Additionally, make sure that you aren’t skipping meals. Otherwise, you may experience increased moodiness due to glucose dips, and you’re probably feeling irritable enough after your sleepless night. 

Don’t Overdo the Caffeine

If you had a sleepless night, you might think that caffeine is the only way you’ll make it through the day, but you want to be careful not to overdo it. Caffeine will give you a boost, but having too much (especially if you’re sensitive to caffeine) can make you less interested in food (which your body needs for energy) and can make it more difficult to fall asleep at night, potentially causing more sleepless nights. 

So, don’t go crazy with the caffeine, and stick to coffee or tea instead of energy drinks full of sugar because the sugar will only lead to a crash later on. 

Try a Power Nap

If you got no sleep last night, a power nap can help increase your focus and productivity. The key, though, is the nap’s length. Stick to 20 minutes or less; once you hit 30 minutes, you run the risk of sleep inertia, which is when you wake up confused and even more tired. 

Get Moving

While it may seem impossible to fathom exercising when you’re this tired, staying active can help to keep you alert. This is because exercising increases your core metabolic rate for hours after you stop exercising. So, for the best effects, get some exercise in during the morning to see the energy boost all day long. For even better results, exercise outside where you can soak in some sunshine.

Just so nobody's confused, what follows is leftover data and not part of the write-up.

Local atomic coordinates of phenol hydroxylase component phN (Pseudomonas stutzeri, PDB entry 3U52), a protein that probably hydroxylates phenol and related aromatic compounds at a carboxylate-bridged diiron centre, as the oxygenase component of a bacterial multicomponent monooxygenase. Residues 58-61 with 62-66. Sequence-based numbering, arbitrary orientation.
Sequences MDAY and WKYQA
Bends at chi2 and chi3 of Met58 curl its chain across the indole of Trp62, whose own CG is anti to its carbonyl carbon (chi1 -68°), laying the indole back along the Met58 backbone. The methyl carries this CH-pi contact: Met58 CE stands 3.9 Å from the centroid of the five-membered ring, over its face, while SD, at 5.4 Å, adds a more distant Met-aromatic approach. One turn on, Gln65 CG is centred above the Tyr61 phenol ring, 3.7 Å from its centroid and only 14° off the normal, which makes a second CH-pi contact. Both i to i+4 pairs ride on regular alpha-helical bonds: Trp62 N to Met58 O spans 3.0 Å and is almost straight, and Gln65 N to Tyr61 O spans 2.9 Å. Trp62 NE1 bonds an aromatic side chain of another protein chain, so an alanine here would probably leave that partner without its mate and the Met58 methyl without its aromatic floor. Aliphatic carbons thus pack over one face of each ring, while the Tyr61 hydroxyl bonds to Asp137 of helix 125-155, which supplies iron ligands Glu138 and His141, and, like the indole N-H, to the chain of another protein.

The type of exercise doesn’t matter, either. Lift weights, walk, or just dance around. Whatever gets your heart pumping will help you out. 

Save Big Decisions for Tomorrow

While the above tips have all discussed the things you can do to make it through the day following a sleepless night, let’s discuss what you shouldn’t do: make big decisions or work on important projects. 

As we’ve discussed, sleep deprivation reduces blood flow to the prefrontal cortex, which is the part of the brain responsible for making decisions and performing complex thought processes. So, when you haven’t slept, you’ll want to avoid evaluating, analyzing, or planning, as your brain won’t be able to do it as effectively.

Take today as a break from big decisions and projects and push any non-priority tasks to tomorrow when you’ve had the chance to sleep. 

Don’t Let a Sleepless Night Ruin Your Day

Whatever the reason for your sleepless night, the following day doesn’t have to feel like a waste. By getting sunlight, exercising, eating a balanced diet, and power napping, you can increase your energy, boost productivity, and make it through the day.

When bedtime rolls around, though, make sure that you’re giving yourself enough time to sleep, and focus on sleep hygiene practices such as creating an ideal sleep environment to help you fall and stay asleep. Break the cycle of sleeplessness, and tomorrow you’re feel much more energized. 

For more sleep tips, Pillow offers resources and guides to help you fall asleep and improve your wellbeing. 


Written by

Jessica G

Medical writer freelancer who has written hundreds of articles on varying topics. Masters of Engineering degree in Biomedical Engineering.